The Westfest crew’s 2012 programming, announced April 13, will feature local and national artists with a distinctly queer edge.
This year’s event will include the Hidden Cameras, an ever-changing, high-energy band led by Southern Ontario native Joel Gibb, who has been living and working in Berlin for the last four years. The group will headline the Friday-night show.
“I’m super-excited about this year,” says artistic director Elaina Martin, who is known for keeping queer artists front and centre in the festival’s lineup. “I’m looking forward to a really awesome queer dance party on the Friday night.”
Hidden Cameras’ June 8 Westfest show marks the band’s first Canadian appearance since 2009. The show will kick off a series of Canadian dates.
The Hidden Cameras are back in Canada for the first time since 2009.
Throughout the tour, Gibb and his ensemble band will be performing material from their newest recording, Origin:Orphan.
With a desire to give youth a voice and a more prominent place in the artistic community in the face of youth suicides and bullying, Martin and spoken-word artist FC Estrella (aka Festrell) have worked together to create a Youth of Spoken Word event at Westfest this year. It will feature a roster of up-and-coming poets from the Ottawa Youth Poetry Slam community.
“Festrell and I decided that this would be the best year ever to speak to these issues,” Martin says. “By empowering the youth onstage, we can be purveyors of that kind of support. We want to show others how to do it, as well.”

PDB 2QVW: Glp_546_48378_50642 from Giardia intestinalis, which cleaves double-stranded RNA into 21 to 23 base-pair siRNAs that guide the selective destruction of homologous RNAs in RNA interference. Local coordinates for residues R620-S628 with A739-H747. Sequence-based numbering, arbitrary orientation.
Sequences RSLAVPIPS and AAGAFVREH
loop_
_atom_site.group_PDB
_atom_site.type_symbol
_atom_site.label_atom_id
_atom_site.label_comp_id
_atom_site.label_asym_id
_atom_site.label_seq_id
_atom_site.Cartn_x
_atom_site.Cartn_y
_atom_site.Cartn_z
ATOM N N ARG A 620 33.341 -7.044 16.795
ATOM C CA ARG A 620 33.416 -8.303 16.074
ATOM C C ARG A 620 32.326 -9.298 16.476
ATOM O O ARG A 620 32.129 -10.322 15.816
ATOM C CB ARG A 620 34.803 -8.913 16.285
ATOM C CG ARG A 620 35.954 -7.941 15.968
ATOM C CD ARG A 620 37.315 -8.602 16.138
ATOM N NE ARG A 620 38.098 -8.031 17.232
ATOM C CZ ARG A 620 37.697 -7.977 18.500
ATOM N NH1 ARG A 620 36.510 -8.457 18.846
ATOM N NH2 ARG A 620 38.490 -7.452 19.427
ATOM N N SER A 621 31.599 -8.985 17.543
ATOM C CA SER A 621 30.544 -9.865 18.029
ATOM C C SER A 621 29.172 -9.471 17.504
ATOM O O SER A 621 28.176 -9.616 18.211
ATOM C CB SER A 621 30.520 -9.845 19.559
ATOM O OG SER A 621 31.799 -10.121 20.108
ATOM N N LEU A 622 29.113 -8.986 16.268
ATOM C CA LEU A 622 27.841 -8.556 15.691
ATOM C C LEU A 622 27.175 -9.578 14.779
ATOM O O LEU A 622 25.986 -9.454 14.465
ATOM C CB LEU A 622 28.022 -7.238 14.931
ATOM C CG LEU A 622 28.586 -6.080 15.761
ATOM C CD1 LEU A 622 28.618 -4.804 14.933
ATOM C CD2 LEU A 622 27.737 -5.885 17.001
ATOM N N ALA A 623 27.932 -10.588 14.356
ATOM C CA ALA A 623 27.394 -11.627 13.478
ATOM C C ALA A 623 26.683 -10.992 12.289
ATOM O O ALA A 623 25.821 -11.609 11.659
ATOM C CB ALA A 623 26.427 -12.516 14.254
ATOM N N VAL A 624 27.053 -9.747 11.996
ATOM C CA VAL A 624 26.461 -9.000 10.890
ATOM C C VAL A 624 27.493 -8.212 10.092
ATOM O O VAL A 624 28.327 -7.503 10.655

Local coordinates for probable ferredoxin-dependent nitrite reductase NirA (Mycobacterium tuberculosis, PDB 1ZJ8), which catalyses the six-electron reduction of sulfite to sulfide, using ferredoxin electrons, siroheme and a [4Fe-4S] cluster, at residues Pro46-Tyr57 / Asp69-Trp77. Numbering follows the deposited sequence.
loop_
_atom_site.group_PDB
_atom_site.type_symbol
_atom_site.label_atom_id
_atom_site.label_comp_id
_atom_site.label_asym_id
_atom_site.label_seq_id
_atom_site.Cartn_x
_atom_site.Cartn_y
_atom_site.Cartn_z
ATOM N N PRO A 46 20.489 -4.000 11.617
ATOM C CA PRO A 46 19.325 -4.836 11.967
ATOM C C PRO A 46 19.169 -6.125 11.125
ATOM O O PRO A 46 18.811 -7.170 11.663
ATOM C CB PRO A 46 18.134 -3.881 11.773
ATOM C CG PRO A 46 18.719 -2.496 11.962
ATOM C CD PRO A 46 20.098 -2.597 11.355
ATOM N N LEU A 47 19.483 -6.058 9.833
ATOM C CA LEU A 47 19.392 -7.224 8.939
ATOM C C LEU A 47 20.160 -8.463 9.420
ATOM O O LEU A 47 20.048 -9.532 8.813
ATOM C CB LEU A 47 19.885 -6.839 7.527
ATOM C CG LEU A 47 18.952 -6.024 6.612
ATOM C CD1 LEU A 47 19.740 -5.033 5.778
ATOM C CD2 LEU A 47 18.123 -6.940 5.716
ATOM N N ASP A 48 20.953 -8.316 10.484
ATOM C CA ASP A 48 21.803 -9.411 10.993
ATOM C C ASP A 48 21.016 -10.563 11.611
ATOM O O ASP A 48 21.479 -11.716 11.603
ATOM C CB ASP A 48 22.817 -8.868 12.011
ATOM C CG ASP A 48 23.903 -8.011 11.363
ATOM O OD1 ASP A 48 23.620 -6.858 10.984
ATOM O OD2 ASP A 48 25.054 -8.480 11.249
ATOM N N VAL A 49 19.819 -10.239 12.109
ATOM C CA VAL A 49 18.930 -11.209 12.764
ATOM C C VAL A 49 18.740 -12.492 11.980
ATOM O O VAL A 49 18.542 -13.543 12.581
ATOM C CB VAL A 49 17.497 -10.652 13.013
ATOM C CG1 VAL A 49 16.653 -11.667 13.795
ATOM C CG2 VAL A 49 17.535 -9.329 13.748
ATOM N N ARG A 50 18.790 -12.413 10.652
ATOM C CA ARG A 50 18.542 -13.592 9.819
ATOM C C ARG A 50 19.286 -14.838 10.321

Also new to Westfest is a collaborative new-media project by artists Andrew Gayed and Cara Tierney.
“The project is titled There’s Room for Everyone, and it’s an aggressive poster campaign that’s basically going to be plastering the street from one end of the festival to the other,” Tierney says. “We’re using new media, like QR bar codes and Twitter hashtags, and hope people will activate these posters with their smartphones, BlackBerries and tablets.
“The vision is dialogue and understanding. It’s something that we all have to imagine together. It’s a way of storytelling, but it’s also a way of role modelling.”
The artists hope Westfest is just the beginning for this project. With 100,000 attendees at Westfest in 2011, it promises great visibility for the launch, which will examine issues of gender identity, sexuality, accessibility and power relations — amongst other things.
Westfest takes place June 8 to 10 on the Domicile Main Stage at the corner of Richmond and McRae Ave in Westboro. The festival, which will cost upward of $600,000 to put on this year, is still completely free to attend.
For more information, visit westfest.ca.